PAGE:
I had a somewhat interesting experience the other day. The interesting bit about it was, that as far as I knew, I was not under the influence of any drug or psychotropic substance. My initial thoughts when I noticed what was occurring, was that the experience was very much similar to spacing out while under the effects of a chemical compound such as Tetrahydrocannabinol (THC) but more towards the spacing out after consuming a member of the Psilocybe family of fungi. While not as extreme as the Psilocybe experience, it was still very surprising… mainly because at that point in time I was not expecting anything of the nature to occur, nor had I ingested any mind altering substances for a fair amount of time.
Of course, being some sort of a paranoid type, I started to attempt self diagnosis by Internet (which is typically a bad idea since symptoms of all kinds tend to overlap with all kinds of medical conditions and diseases). The fact that I basically had only a single symptom to work with didn’t really help much either and I ended up with a self diagnosis of early onset Alzheimer’s at the age of 33. On the bright side, my self diagnosis accuracy up to this point in time has proven to be 0% – so I probably don’t have Alzheimer’s. Anyway, here’s an attempt at crowdsourcing a diagnosis… I’ve attached a number of graphs below which attempt to describe attention (in percent) versus time. Note that the time axis is in seconds and is in no means to be a 100% accurate reflection of the experience, but is more there to give a relative idea of time rather than a definitive measurement. I’d also like to add that these experiments did not break any laws of any kind and experiments with substances were conducted in a country where consumption is legal.
Here’s what I would describe as my “normal” attention levels during a conversation. Think of 100% as the level of concentration you would have when attempting to solve some kind of mathematical equation (or whatever floats your boat). So in this case, my attention hovers at about 75% and spikes slightly to 90% when being asked or answering a question.
This graph of course may not make sense to some people, and even to people who are familiar with these chemicals, well, let’s just say that the effect isn’t the same on everyone (so don’t take this as medical fact). Note that there are levels that are above 100 and below 0 in this graph. During the “coming down” (as I like to call it) phase of Psilocybe especially, I find that it’s difficult to focus on things; the peaks above 100 are essentially my mind attempting to focus and hold on to something (an object, a conversation, anything) before slowly slipping and eventually sinking like a stone. At the point where my attention goes below 0, I’ve essentially completely lost track of whatever was going on previously; this typically means I’ll suddenly become aware that I’m staring at some random object and have absolutely no clue why I’m staring at it in the first place, or in the case of a conversation, have some difficulty fashioning a more appropriate reply that a thoughtful grunt unless some reminding of the conversation thread takes place. When the consciousness or attention returns, it’s quickly followed by an immediate spike up to 100% (or more) where the mind basically attempts to get back up to speed with what’s going on… before repeating the entire graph again… and again… and again.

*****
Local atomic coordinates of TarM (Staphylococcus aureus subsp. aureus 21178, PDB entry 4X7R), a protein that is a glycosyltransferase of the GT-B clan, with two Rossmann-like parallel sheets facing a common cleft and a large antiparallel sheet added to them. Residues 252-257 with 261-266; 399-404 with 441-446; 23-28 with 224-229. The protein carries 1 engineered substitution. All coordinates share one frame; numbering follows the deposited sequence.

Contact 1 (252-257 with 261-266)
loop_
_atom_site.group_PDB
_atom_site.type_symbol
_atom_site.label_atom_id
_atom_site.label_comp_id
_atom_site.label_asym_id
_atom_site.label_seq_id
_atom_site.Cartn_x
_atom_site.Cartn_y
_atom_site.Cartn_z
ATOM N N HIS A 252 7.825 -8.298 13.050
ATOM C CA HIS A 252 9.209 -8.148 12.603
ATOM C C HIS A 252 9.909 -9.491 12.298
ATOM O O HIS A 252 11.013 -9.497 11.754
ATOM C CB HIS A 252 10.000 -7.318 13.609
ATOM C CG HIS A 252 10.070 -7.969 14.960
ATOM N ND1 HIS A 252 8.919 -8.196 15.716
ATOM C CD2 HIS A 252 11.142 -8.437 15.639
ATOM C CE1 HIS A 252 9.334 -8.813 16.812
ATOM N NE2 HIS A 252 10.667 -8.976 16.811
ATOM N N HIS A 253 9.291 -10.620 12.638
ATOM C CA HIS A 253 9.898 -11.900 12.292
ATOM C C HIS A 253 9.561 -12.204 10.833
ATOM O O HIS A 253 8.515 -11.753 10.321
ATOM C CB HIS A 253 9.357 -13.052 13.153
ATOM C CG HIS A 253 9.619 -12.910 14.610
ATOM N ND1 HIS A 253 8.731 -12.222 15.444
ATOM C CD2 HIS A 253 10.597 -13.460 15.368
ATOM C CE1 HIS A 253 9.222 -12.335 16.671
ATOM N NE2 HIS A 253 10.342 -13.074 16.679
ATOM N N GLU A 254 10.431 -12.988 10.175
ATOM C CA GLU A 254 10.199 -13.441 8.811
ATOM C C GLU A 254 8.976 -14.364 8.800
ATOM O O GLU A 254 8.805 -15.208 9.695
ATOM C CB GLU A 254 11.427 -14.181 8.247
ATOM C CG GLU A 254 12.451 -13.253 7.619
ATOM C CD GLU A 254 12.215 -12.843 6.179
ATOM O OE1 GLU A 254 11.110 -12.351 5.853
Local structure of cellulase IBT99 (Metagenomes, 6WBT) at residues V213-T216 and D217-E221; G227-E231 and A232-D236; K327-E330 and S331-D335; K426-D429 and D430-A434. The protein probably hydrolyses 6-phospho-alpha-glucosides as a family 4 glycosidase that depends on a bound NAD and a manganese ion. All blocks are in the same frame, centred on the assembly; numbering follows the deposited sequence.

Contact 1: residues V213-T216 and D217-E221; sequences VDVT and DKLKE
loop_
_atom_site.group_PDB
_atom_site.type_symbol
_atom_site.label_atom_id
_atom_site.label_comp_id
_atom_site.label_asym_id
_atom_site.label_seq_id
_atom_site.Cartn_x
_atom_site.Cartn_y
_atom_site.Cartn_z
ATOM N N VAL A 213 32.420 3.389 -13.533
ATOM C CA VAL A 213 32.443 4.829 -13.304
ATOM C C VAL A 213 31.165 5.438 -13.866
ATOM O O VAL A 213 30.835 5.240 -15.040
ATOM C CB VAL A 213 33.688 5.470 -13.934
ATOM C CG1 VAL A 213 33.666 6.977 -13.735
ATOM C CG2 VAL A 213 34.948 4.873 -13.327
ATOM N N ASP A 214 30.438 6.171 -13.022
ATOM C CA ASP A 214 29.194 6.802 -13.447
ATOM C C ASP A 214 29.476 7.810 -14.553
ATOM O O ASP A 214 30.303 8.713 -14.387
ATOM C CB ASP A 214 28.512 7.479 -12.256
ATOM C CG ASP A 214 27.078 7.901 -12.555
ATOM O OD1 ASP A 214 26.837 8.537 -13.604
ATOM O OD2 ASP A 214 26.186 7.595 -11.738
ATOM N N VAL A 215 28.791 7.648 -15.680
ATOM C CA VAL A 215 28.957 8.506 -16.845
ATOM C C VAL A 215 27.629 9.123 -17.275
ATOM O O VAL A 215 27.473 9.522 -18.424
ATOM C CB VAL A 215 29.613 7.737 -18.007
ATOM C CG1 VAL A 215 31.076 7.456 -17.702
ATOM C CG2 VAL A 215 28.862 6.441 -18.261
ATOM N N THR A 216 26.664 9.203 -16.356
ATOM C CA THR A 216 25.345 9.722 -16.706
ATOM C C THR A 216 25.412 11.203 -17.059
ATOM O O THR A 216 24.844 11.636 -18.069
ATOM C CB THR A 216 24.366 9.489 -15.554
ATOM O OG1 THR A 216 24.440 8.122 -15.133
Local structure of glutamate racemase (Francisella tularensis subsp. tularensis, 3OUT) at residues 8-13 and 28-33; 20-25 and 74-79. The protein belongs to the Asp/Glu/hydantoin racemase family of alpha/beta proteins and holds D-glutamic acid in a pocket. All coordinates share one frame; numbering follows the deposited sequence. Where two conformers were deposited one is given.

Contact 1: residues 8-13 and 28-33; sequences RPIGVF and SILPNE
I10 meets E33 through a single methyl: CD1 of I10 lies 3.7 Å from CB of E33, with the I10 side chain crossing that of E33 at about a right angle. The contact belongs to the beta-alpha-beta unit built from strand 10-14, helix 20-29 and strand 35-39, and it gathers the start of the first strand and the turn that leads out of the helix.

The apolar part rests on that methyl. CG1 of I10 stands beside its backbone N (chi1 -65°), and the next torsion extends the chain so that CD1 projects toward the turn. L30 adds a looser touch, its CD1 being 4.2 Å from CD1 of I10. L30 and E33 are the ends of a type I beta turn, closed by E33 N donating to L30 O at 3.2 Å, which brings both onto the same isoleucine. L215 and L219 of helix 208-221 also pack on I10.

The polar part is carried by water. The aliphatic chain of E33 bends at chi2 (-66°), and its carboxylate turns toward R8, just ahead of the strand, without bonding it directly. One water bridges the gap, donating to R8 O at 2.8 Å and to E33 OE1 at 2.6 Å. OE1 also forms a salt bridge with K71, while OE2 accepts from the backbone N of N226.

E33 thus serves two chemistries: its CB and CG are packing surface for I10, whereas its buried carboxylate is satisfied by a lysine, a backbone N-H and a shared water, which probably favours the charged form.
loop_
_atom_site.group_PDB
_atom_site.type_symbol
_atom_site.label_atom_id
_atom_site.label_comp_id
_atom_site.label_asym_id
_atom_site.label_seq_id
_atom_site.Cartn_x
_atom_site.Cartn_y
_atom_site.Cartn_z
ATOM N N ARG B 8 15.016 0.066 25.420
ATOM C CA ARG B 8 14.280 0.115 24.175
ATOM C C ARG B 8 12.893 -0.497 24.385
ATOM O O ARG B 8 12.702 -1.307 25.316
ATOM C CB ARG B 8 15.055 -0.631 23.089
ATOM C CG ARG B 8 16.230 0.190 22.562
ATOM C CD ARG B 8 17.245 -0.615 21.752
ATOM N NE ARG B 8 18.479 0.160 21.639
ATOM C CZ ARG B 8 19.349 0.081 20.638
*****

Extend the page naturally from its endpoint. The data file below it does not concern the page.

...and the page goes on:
This is the scenario that has me somewhat perplexed and is the focus of this post. As can be seen in the graph, the attention levels hover at relatively normal levels for the most part. Occasionally though, the graph dips to 0 (but does not pass 0). The best way to describe this is in comparison to the previous graph (Psilocybe). While the Psilocybe graph shows attention dipping to below 0, which represents a full on break of the thought process (a “1+1=” followed by a break would not yield an answer), the Scenario X graph does not actually break the thought process. Rather, the thought process recovers at the point just before loss of the thought process. Essentially, the first thought after the dip to 0 is “Whoa, I was about to space out there” before recovering to normal attention levels (and then repeating the process).
I think the key details that should be kept in mind when comparing “THC/Psilocybe” and “Scenario X” are that (in my case), the time frame for a repeating Psilocybe graph would be for many hours (up to 10 hours – and yes I may have taken a wee bit too much for my size), while the “Scenario X” graph only repeated (and lasted) for approximately 2 hours. The other detail worth noting is that the Psilocybe graph isn’t something that I was able to “opt out” of, and was essentially a hang on until it’s over experience. “Scenario X” seemed to only occur within the confines of a certain location and the effects felt quickly dissipated (within minutes) of leaving mentioned location. I wasn’t aware of anyone else present experiencing similar… experiences for lack of a better word, although it’s entirely possible that everyone else was, since it would be technically difficult (if not impossible) by observation alone to see if anyone else had sudden dips in attention levels (and even if they did, to what level).
I’m “fairly” certain that this isn’t a “life-threatening” disease of some kind, and could easily just be lack of sleep (or too much sleep), or something equally mundane. That said, it’d still be interesting to attempt to form a diagnosis of some kind (whether accurate or not) and observe the process. Questions, thoughts, and all such things are welcome.